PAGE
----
How to ask good questions that get you what you want
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“How to ask questions to get information examples” is a blog that discusses how to ask good questions. It discusses the importance of asking good questions, and how being able to ask good questions is important for learning. Read more in detail here: how to ask questions to get information examples.
Tony Valdes contributes this guest article as an editor’s note.
As we near the end of this series on listening (parts 1 and 2), we should think about a few things in terms of the shift from listener to speaker. When the moment comes for the roles to change, we will most likely respond to others’ messages by asking questions, agreeing, disagreeing, or qualifying them. The first and final things on the list are the ones we’ll look at here.
Questions to Ponder
When we ask questions, we are not only demonstrating that we are paying attention, but we are also assisting the speaker in successfully communicating with us. The ability to ask appropriate questions aids learning and might even provide social benefits.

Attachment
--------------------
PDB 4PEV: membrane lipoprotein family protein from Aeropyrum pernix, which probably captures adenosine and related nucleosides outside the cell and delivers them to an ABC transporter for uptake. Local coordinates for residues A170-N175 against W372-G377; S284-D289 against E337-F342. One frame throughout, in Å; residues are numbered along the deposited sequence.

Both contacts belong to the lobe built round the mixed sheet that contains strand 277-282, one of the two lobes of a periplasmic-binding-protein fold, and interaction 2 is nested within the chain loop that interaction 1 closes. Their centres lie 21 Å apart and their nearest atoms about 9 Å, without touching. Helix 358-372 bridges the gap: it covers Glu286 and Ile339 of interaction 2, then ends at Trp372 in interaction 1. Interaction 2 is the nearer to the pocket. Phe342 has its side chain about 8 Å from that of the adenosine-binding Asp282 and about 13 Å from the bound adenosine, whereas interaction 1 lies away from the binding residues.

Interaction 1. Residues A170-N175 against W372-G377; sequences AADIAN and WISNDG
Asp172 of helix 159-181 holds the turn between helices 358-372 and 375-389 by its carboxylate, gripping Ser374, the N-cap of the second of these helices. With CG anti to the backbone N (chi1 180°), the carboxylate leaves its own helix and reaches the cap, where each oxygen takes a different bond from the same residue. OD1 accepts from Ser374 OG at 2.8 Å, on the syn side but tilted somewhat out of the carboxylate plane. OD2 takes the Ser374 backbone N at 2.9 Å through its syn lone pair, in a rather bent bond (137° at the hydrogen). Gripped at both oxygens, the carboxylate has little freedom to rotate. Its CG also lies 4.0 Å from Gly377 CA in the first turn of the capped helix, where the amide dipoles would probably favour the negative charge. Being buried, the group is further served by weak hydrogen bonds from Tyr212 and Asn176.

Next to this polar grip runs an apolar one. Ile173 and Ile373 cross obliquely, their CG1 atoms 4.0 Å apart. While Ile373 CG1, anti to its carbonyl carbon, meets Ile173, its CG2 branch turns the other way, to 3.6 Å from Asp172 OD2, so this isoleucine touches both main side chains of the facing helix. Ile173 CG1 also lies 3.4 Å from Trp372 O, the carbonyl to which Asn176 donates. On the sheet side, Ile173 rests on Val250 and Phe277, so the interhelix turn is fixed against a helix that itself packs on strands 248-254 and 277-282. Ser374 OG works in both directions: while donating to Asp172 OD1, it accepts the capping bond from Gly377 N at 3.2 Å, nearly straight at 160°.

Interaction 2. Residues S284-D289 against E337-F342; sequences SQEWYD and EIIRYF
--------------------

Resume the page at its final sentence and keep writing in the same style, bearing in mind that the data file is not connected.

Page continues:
Many different types of questions may be asked. Some are simple, while others put a lot of pressure on both the questioner and the person being questioned. Bloom’s Taxonomy will be a useful lens to see things with as we explore how to ask intelligent, productive inquiries. It provides six stages of thought, beginning with the simplest and progressing to “higher order thinking.” The levels are as follows, beginning with the most basic:
- Expertise (building awareness of a topic)
- Understanding (understanding a topic)
- Utilization (knowledge and comprehension put to practical use)
- Analysis (how the topic “functions” and/or interacts with other subjects)
- synthesizing (combining knowledge, comprehension, application, and analysis of multiple topics together)
- Observation (judging the value of a topic)